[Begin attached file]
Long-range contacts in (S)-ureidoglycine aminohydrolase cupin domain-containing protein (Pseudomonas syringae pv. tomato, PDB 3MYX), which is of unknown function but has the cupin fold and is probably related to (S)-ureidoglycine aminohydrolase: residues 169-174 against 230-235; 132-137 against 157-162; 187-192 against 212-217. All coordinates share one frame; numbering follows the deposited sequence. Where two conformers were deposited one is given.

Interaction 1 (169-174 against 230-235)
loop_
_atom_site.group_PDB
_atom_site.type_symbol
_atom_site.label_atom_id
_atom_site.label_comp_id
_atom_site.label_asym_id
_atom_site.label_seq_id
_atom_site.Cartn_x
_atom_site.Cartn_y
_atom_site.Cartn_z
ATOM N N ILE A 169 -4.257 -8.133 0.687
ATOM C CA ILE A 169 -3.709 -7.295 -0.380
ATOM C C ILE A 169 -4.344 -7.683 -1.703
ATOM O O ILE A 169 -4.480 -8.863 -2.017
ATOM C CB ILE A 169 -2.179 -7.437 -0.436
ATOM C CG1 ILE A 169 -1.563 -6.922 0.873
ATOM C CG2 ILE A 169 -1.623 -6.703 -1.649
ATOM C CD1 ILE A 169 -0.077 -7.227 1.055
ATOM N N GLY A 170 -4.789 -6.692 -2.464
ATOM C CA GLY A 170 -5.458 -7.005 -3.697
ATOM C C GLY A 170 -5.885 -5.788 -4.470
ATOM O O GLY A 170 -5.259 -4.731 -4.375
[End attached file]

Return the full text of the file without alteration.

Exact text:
Long-range contacts in (S)-ureidoglycine aminohydrolase cupin domain-containing protein (Pseudomonas syringae pv. tomato, PDB 3MYX), which is of unknown function but has the cupin fold and is probably related to (S)-ureidoglycine aminohydrolase: residues 169-174 against 230-235; 132-137 against 157-162; 187-192 against 212-217. All coordinates share one frame; numbering follows the deposited sequence. Where two conformers were deposited one is given.

Interaction 1 (169-174 against 230-235)
loop_
_atom_site.group_PDB
_atom_site.type_symbol
_atom_site.label_atom_id
_atom_site.label_comp_id
_atom_site.label_asym_id
_atom_site.label_seq_id
_atom_site.Cartn_x
_atom_site.Cartn_y
_atom_site.Cartn_z
ATOM N N ILE A 169 -4.257 -8.133 0.687
ATOM C CA ILE A 169 -3.709 -7.295 -0.380
ATOM C C ILE A 169 -4.344 -7.683 -1.703
ATOM O O ILE A 169 -4.480 -8.863 -2.017
ATOM C CB ILE A 169 -2.179 -7.437 -0.436
ATOM C CG1 ILE A 169 -1.563 -6.922 0.873
ATOM C CG2 ILE A 169 -1.623 -6.703 -1.649
ATOM C CD1 ILE A 169 -0.077 -7.227 1.055
ATOM N N GLY A 170 -4.789 -6.692 -2.464
ATOM C CA GLY A 170 -5.458 -7.005 -3.697
ATOM C C GLY A 170 -5.885 -5.788 -4.470
ATOM O O GLY A 170 -5.259 -4.731 -4.375